Counterfeit Notion website distributes malware to harvest user data

Counterfeit Notion website distributes malware to harvest user data
Screen capture of phishing website of Notion. Source: AhnLab

By Chanwoo Yong, The Readable
Mar. 5, 2024 8:30PM GMT+9

A counterfeit installer for Notion, a popular collaboration platform boasting over 30 million users globally, has been identified. This fraudulent installer is designed to disseminate malware with the intent of stealing personal data, including cryptocurrency details.

On February 27, AhnLab, a cybersecurity firm based in South Korea, identified phishing pages that were distributing malicious files. Two days following their discovery, AhnLab announced that the malware was being spread via three websites, which bear a striking resemblance to the official Notion website.

When a user clicks the download button on a counterfeit website, a file labeled “Notion-x86.msix” is downloaded to their device. During installation, this file executes a malicious script designed to activate code that pilfers private information from the victim’s computer. This can include details from cryptocurrency wallet applications, screenshots, browser data, and information about other installed software. To evade detection and reduce suspicion, the attackers employ a two-pronged strategy: they attach a valid digital signature to the downloaded file and simultaneously install the legitimate Notion application alongside the malware.

In an interview with The Readable, AhnLab disclosed that it was unable to determine the origin of these counterfeit websites. However, the company noted a significant detail: the name of the malicious file being distributed matches that of a file discovered in March of the previous year. Based on this similarity, AhnLab suggested the possibility that the same cyberattack group identified earlier might be responsible. This group had previously utilized the malicious file named “LummaC2,” which they distributed through counterfeit crack installers that masqueraded as legitimate software.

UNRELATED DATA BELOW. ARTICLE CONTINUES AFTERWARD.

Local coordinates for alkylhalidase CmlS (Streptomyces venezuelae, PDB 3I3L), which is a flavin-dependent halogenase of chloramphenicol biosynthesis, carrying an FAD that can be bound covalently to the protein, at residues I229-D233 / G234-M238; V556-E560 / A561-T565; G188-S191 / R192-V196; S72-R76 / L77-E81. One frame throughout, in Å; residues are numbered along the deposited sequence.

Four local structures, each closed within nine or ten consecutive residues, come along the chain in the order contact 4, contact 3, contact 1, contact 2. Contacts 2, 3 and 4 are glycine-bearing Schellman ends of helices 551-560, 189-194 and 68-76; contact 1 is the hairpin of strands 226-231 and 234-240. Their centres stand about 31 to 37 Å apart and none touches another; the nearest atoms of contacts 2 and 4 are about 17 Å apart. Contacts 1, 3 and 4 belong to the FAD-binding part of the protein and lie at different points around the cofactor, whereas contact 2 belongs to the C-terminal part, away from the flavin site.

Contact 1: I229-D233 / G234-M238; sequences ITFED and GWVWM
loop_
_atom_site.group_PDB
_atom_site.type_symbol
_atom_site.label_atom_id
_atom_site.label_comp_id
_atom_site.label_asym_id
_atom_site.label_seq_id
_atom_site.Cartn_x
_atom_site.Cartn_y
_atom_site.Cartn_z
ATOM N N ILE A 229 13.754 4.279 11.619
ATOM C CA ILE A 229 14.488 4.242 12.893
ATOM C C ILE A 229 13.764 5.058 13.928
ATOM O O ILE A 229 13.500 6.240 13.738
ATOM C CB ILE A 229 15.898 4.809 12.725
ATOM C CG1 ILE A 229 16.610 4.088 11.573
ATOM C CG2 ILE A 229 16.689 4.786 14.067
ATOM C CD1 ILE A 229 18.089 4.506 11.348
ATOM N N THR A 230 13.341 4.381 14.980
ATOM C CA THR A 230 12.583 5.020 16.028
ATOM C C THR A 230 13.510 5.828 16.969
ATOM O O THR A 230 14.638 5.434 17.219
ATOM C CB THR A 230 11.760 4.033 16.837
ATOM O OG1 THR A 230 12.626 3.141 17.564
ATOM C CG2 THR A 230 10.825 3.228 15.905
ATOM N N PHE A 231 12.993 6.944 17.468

Furthermore, reports have emerged indicating that additional malicious files are impersonating well-known software applications, including Slack, WinRar, and Bandicam. These applications, which offer business messaging, file compression, and screen recording functionalities, respectively, have a vast user base worldwide. AhnLab has emphasized the importance of downloading files exclusively from official websites and ensuring that the publisher’s signature matches the official source, even if the signature initially seems legitimate. Particularly, the cybersecurity firm has recommended heightened vigilance with files ending in “msix,” signaling a potential risk.

This article was edited by Dain Oh and copyedited by Arthur Gregory Willers.

Chanwoo Yong is a reporting intern for The Readable. Majoring in cybersecurity at Korea University, Yong has an intense interest in cybercrime and cybercriminals as well as a passion for making cybersecurity and its surrounding issues understandable to the general reader. Yong aspires to become a bridge between cybersecurity experts and the public by translating the experts’ language into layman’s terms the public can understand. Yong has worked as a data engineer for an AI Platform belonging to Korea University Anam Hospital, where he participated in research titled “Deep Learning-Based Prediction Model for Gait Recovery after Spinal Cord Injury.”